My phenomenal editor at Levine Querido, Nick Thomas, introduced to the author he’d worked with on The Moon Within, by Aida Salazar. She was one of the founding members of Las Musas (and now one of my favorite people.) At the time, I didn’t really know many other Latinx writers. Aida and Las Musas, a group of women and non-binary Latinx writers who work as a collective welcomed me like family. 


Our goals are to support each other and our work. We encourage one another behind the scenes, and support each other’s work online through social media, and of course in person when we meet. I have a new family who have a unique and personal understanding of my work. 

Las Musas is a diverse group who have cultural ties to Latin America.

Our stories are as varied as our backgrounds. Many of us bicultural and biracial as myself.


Twelve year old Lupe Wong WILL be the 1st female pitcher in major league baseball. But the American past time of Square Dancing in P.E. curriculum is something a kid like Lupe can’t relate to culturally or otherwise. She vows to get the archaic tradition banned, and a comedy of disasters ensues.  

My debut novel, Lupe Wong Wont’ Dance, will be released by Levine Querido September 8, 2020. I also have my debut picture book, El Cucuy is Scared, Too,  which will be released by Abrams Kids Spring of 2021. And I am working on another middle grade sci-fi novel, Petra Peña and the P.E.A., and hopefully I’ll have an announcement about it soon.


I think like most writers, balancing a writing schedule with a day job is a challenge. I am in the medical field, so my brain works an entirely different side during the day. When I get home at night, I just want to spend time with my husband, kids and pets. But I am also mentally tired from my day job. So, I write early in the morning after I get kids off to school but before I leave for work. It’s not much time, but I write bit by bit until I have a finished project.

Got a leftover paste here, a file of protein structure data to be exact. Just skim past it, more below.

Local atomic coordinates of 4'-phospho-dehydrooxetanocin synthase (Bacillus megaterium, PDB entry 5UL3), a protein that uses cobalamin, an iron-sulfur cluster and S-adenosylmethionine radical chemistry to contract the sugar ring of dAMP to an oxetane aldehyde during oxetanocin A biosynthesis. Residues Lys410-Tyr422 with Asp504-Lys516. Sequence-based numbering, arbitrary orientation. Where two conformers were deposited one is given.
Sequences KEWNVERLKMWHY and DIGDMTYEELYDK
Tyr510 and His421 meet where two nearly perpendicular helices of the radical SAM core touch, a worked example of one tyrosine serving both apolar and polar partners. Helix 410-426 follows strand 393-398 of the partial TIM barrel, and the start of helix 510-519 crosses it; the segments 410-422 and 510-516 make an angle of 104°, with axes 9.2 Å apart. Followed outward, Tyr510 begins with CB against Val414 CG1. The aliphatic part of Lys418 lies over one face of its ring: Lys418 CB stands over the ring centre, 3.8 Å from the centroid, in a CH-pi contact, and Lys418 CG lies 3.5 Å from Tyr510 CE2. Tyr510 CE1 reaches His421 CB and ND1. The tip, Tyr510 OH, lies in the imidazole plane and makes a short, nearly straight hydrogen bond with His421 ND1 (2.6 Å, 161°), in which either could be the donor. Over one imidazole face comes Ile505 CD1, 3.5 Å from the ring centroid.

I also have a unique situation where my husband is also a middle grade writer. (Mark Maciejewski, the I Am Fartacus series.) We can bounce ideas off one another and because we both understand writing, it’s like having a built-in writing buddy.


Oh, my husband is going to roll his eyes so hard! I think my superpower is napkin art! Every morning, while making lunches for my kids, I draw on a napkin, a mini-story of sorts, to go in their lunch. And yep, my 6 am delirious mind comes up with some bizarre ideas, but even into high school, I think my kids secretly look forward to their mom’s daily humor. But I have done my napkin art for 15 years, and have come up with a different napkin every morning. I’d call those mini-stories a superpower. Wait, is this considered “writing professionally”?  I guess I have been writing a lot longer than I thought!


Because I write books for children, I’ve found nearly all my reference material has come in some way from   


I read so much that I can’t write down all my “favorite” books. One book I will say that taught me the most recently was Rogue by Lyn Miller-Lachmann. Wow. Education not only on voice but on how to write responsibly. Like so many others, I loved Merci Suárez Changes Gears as well as Yaqui Delgado Wants to Kick Your Ass by Meg Medina.


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4 thoughts on “Donna Barba Higuera – A Magical Musa

  1. AH! Two of my favorite writers! I loved getting to you know you better, Donna, thank you so much for sharing, Ana, and I agree that it’s hard to find the right agent, Donna, but I don’t think you should blame yourself. You didn’t know the questions to ask, and even if so, I really think it’s like a job, they interview you and think you’ll fit, but how would you even know until you’re there, right? The trial and error is not fun, but I am sure glad you didn’t give up. You’re such a rockstar


  2. Wow, Kaitlyn, you’re fast. We all miss you in our amazing group – Las Chicas Latinas. Feel free to ask for help whenever you need it. I already pre-ordered Donna’s book. I can’t wait to read it. She’s a rockstar and so are you.